To grant clemency is to give mercy, to forgive. When we speak of an executive’s official power to grant clemency, be it a president or governor, the core of that executive power is to allow the executive to show leniency or mercy. Indeed, it is said to be an act of grace that is based on fairness, justice, and forgiveness.
Clemency is not a right. It is a privilege. It comes typically as a result of rigorous vetting of a petition. Also, giving someone clemency does not mean that the crime is forgotten or that the perpetrator is innocent of the crime. Rather, it is an act to typically acknowledge that the perpetrator has taken responsibility for the offense in some way. It also signifies that some type of relief is merited for a punishment that he or she has faced or is about to face.
Types of Executive Clemency
When answering the question “what’s clemency?,” we must begin with the five essential types of executive clemency:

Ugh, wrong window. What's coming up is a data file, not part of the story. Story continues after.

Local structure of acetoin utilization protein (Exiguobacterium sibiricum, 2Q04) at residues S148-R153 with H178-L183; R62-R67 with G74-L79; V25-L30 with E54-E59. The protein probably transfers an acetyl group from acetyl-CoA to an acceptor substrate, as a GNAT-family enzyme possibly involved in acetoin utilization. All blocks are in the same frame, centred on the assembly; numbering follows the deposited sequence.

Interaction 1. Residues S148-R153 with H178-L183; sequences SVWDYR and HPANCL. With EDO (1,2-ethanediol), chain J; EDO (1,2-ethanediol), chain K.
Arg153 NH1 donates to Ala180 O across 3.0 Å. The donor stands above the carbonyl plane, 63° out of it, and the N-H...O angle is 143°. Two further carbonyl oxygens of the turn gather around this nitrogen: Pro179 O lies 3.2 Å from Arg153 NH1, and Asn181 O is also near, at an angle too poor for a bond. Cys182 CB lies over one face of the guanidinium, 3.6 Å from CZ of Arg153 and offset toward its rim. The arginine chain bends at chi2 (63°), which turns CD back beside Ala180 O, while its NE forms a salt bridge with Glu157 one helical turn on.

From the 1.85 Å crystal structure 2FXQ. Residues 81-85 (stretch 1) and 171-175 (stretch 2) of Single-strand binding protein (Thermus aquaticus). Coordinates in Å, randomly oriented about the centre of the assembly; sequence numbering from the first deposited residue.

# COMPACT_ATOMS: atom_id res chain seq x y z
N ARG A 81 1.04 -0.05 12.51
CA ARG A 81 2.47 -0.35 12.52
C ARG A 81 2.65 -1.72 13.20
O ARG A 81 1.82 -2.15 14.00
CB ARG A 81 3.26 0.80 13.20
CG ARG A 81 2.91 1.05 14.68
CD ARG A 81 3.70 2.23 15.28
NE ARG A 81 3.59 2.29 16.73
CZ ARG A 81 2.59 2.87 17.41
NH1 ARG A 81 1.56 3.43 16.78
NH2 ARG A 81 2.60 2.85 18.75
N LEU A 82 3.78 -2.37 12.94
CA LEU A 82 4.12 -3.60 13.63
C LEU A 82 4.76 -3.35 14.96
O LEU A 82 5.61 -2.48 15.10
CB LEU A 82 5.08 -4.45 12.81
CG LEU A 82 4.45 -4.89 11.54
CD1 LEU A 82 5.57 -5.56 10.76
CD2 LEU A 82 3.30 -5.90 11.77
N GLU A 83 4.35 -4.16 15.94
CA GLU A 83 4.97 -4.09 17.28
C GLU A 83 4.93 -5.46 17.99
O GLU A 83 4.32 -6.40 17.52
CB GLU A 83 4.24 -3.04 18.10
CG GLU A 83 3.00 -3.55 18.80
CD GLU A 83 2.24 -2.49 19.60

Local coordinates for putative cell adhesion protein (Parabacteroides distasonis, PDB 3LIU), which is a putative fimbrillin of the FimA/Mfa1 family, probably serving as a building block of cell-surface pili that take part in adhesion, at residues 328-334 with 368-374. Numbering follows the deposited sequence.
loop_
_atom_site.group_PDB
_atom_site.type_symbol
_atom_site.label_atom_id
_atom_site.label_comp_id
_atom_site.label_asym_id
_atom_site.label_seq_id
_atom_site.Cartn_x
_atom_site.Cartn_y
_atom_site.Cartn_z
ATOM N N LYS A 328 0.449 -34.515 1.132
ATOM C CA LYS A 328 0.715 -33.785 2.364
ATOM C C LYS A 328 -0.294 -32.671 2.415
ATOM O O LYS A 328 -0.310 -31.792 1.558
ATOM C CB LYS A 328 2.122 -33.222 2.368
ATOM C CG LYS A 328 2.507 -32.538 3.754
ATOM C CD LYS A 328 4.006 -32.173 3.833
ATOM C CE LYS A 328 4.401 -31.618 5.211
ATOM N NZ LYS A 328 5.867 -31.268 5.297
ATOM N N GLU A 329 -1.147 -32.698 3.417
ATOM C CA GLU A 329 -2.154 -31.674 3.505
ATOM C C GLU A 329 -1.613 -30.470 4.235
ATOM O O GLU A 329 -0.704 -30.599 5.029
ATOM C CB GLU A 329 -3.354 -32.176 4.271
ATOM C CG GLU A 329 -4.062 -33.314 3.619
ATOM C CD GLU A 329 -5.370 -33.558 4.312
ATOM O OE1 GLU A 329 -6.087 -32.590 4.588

- Pardon – This forgives someone for a crime he or she committed. Pardons typically are granted after the recipient has completed his or her sentence. However, pardons have been granted during or before punishment is imposed in certain extraordinary cases. One recent example is President Trump’s decision to pardon Joe Arpaio in 2017.
- Commutation – This replaces a less severe punishment for the original sentence imposed on someone. An example of a recent high profile presidential pardon is President George W. Bush’s commutation of I. Lewis “Scooter” Libby in 2007.
- Reprieve – This gives temporary relief from a punishment. Typically, this is authorized to give a person an opportunity to find a means or reason for reducing a sentence imposed.
- Remission – This is a reduction or cancellation of court-ordered fines imposed against a person.
- Amnesty – This is typically a pardon extended to a group or class of people, usually for a political offense. Unlike a pardon, amnesty removes all legal memory of the offense.
History of Executive Clemency